I love intelligent funny writing of which Larry Gelbart was a master, one of the most versatile and gifted comedy writers to grace the film, theater and TV world. Gelbart was one of the Comedic Knights of the Writers Table for the classic “Your Show of Shows” along with its follow-up “Caesar’s Hour”, which included Neil Simon, Danny Simon, Mel Brooks, Carl Reiner, Woody Allen and Mel Tolkin. Neil Simon would later on recreate the insanity of this era in his play “Laughter on the 23rd Floor.”
The early 1970’s was a creative time for television comedy, “The Mary Tyler Moore Show”, “All in the Family” and “M*A*S*H” brought a new level of sophistication and controversy into our homes. Topics once considered verboten for family viewing were now not only out in the open but also were done with stylish and clever wit.
Gelbart began as a teenager writing for Danny Thomas’ radio show. From there he went on to write for Bob Hope, Jack Parr, Red Buttons and others. However for Gelbart, this was only the beginning. Ahead, were films, Broadway, more TV and a memoir.
On Broadway, he co-wrote “A Funny Thing Happened on the Way to the Forum” which was directed by the legendary George Abbott with words and music by Stephen Sondheim and starred Zero Mostel, Jack Gilford and John Carradine. Songs included “Comedy Tonight” and “Everybody Ought to Have a Maid.” The musical went on to win six Tony Awards including Best Musical and Best Book. In 1966, it was turned into a film with Mostel and Gilford recreating their stage roles. Phil Silvers, who turned down a role in the play joined the cast along with Buster Keaton. The film was directed by Richard Lester. Gelbart’s other theater works include “Sly Fox”, based on Ben Jonson’s “Volpone”, “Mastergate”, a political satire and “City of Angels” a musical comedy with music by Cy Coleman.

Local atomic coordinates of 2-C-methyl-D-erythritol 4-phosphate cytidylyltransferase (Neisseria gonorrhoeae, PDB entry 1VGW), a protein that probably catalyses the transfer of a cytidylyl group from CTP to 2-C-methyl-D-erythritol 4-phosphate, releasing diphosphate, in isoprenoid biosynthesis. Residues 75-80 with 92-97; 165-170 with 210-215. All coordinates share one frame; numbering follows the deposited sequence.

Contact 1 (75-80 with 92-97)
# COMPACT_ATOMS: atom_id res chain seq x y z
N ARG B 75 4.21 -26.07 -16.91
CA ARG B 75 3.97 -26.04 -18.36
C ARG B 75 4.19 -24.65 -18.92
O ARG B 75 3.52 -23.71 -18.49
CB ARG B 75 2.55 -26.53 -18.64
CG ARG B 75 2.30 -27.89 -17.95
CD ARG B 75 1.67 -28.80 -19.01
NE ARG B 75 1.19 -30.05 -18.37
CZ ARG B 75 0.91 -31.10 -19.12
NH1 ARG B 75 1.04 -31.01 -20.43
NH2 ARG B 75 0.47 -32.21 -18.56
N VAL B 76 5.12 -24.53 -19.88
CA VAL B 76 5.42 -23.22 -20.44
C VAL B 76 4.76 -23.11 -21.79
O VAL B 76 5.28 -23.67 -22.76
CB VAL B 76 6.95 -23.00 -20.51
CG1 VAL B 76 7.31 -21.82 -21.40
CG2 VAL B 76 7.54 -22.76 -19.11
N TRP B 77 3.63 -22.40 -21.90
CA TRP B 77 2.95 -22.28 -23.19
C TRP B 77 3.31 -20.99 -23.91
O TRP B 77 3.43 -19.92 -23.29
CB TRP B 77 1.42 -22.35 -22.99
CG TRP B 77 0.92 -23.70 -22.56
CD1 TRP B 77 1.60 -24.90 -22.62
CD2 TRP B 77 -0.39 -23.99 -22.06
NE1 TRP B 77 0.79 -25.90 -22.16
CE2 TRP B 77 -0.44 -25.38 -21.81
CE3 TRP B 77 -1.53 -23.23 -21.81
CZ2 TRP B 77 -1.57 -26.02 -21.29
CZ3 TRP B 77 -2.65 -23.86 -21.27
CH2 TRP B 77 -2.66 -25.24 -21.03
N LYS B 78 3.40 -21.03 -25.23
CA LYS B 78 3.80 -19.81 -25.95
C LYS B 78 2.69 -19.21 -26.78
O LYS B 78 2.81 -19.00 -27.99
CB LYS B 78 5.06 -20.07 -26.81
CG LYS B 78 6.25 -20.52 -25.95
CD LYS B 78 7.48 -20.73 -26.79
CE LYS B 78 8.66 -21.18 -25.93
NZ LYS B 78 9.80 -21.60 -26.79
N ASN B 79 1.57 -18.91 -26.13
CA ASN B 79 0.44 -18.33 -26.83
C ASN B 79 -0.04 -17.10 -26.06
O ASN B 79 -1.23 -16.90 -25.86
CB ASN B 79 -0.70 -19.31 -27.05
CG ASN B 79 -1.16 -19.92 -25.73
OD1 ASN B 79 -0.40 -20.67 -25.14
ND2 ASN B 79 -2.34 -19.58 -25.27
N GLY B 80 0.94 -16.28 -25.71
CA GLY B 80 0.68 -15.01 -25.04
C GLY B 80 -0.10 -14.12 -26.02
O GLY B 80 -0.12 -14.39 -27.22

Gelbart came back to television in the early1970’s as developer and creator of the TV version of Robert Altman’s anti-war film “MASH” that itself was based on a book by Richard Hooker. The show featured Alan Alda as “Hawkeye” Pierce. Co-stars included Mike Farrell, Wayne Rogers, MacLean Stevenson, Loretta Swit, and Harry Morgan. M*A*S*H was about the wartime adventures of a Mobile Army Surgical Hospital unit. Though the story took place during the Korean conflict in the 1950’s the film resonated with modern day audiences as it made subtle references to the then current Vietnam War. In a New York Times interview Gelbart described “M*A*S*H” as “Marx Brothers superimposed on ‘All’s Quiet on the Western Front.’ Co-producer Gene Reynolds said “Larry not only had the wit and the jokes, he had a point of view. He not only had a ribald spirit, he had the sensibility to the premise – the wastefulness of war.” The show ran for 11 years.
Other TV work included less successful series like the “M*A*S*H” sequel “After MASH” and “United States.” He also wrote films for HBO like “Barbarian’s at the Gate” in 1993 about the takeover of the R.J. Nabisco Corporation, based on a bestselling book. There was also “Weapons of Mass Destruction” and “Starring PanchoVilla as Himself.”
In film, Gelbart wrote or co-wrote such scripts as “The Wrong Box” (1966), “Oh God” directed by long time buddy Carl Reiner, “Movie, Movie” with George C. Scott who also starred in Gelbart’s play “SlyFox.” (1978), “Blame it on Rio” with Michael Caine and a young Demi Moore and “Tootsie” (1982). He was Oscar nominated for both “Oh God” and “Tootsie.”
In 1997, Gelbart published his memoirs called “Laughing Matters.” Larry Gelbart died on Saturday September 11th. He was 81 years old.
Sources: New York Times, LA Times, WiKipedia, IMDB